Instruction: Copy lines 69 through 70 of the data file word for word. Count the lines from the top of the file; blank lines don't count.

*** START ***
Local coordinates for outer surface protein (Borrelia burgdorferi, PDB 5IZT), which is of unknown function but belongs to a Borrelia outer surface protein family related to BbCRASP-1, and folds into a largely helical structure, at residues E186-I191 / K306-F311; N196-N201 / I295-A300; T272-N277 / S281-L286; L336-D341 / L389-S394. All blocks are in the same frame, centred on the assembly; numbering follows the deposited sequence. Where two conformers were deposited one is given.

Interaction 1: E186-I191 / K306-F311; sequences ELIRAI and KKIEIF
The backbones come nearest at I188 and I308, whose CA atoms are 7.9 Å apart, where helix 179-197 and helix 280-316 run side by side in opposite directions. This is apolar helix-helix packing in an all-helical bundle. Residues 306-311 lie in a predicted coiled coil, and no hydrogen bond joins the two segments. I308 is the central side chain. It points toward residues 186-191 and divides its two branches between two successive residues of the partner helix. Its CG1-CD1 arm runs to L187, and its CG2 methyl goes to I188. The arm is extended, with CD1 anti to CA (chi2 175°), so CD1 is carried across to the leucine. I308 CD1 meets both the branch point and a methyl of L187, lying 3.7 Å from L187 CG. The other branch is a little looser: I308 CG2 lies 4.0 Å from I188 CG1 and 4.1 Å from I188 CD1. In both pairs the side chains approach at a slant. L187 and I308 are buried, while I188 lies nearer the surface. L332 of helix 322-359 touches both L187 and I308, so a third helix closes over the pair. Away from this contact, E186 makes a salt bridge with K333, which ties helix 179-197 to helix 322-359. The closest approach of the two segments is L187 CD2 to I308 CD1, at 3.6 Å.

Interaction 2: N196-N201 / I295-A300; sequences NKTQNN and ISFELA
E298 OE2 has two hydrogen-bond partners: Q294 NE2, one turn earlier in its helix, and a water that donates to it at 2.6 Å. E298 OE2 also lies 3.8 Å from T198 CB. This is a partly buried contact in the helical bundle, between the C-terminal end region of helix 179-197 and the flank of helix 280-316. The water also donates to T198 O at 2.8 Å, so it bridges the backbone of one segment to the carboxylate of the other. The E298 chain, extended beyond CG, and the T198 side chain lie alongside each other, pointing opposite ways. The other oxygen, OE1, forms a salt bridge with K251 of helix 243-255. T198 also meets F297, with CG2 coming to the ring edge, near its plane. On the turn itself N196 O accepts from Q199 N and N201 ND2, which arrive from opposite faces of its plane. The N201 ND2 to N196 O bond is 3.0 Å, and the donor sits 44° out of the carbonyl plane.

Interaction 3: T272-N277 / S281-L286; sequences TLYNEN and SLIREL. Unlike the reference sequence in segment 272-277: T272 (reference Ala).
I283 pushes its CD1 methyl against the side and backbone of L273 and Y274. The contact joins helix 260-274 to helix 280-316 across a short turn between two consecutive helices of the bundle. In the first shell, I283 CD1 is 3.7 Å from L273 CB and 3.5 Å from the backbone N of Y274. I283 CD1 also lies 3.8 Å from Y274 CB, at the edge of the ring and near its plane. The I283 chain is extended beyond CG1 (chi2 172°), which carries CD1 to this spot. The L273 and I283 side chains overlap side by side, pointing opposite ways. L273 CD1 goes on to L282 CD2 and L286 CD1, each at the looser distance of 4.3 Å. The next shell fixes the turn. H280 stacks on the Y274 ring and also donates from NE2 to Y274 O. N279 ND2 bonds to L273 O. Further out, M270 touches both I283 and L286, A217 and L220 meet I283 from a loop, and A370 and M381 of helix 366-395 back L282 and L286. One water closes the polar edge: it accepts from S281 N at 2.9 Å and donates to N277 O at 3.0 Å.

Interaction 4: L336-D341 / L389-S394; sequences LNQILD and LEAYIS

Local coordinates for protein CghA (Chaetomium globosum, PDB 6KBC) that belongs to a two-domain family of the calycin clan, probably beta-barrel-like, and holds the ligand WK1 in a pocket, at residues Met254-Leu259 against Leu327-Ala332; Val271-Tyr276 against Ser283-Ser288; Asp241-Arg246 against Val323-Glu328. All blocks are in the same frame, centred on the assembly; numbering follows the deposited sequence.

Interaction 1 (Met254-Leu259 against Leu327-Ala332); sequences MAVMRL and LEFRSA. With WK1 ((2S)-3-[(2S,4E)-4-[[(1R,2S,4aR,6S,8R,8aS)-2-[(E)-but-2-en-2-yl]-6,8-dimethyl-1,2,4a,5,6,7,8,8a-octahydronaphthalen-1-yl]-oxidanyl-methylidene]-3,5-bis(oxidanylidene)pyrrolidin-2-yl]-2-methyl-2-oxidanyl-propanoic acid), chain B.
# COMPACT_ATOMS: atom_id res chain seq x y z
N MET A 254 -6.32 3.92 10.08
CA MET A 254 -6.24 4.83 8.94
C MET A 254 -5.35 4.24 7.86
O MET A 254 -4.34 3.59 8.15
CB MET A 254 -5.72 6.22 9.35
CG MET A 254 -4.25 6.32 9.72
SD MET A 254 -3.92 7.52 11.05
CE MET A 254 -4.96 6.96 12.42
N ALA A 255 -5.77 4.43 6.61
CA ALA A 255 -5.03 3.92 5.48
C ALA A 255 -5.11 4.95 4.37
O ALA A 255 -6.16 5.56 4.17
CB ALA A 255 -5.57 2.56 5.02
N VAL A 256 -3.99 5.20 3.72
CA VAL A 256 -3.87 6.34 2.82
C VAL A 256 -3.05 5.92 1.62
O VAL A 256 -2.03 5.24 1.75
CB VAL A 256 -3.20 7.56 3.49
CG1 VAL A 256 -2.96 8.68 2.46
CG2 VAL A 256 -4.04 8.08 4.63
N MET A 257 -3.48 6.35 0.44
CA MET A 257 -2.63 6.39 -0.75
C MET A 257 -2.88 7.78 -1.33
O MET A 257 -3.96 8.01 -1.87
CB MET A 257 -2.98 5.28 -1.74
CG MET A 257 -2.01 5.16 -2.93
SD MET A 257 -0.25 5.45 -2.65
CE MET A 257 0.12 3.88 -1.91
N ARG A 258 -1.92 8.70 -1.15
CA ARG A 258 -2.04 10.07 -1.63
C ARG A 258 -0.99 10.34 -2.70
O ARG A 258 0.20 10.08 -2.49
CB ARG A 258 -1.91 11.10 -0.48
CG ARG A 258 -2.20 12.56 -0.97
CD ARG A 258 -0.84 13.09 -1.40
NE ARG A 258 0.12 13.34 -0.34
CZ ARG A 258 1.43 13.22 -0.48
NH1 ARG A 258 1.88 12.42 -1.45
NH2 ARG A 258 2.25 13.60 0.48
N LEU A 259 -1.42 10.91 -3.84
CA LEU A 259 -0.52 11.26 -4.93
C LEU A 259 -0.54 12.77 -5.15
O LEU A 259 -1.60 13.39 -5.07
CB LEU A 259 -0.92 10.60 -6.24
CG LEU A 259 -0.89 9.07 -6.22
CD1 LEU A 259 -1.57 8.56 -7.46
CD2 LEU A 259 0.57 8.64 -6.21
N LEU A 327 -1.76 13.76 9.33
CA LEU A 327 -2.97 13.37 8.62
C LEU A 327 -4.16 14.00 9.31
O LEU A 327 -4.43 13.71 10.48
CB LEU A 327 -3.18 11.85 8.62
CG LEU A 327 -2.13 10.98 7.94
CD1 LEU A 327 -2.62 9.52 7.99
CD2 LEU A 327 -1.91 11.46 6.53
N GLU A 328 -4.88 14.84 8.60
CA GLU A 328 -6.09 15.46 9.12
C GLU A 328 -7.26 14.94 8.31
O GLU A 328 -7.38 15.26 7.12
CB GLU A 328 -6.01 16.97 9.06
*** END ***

C GLU A 328 -7.26 14.94 8.31
O GLU A 328 -7.38 15.26 7.12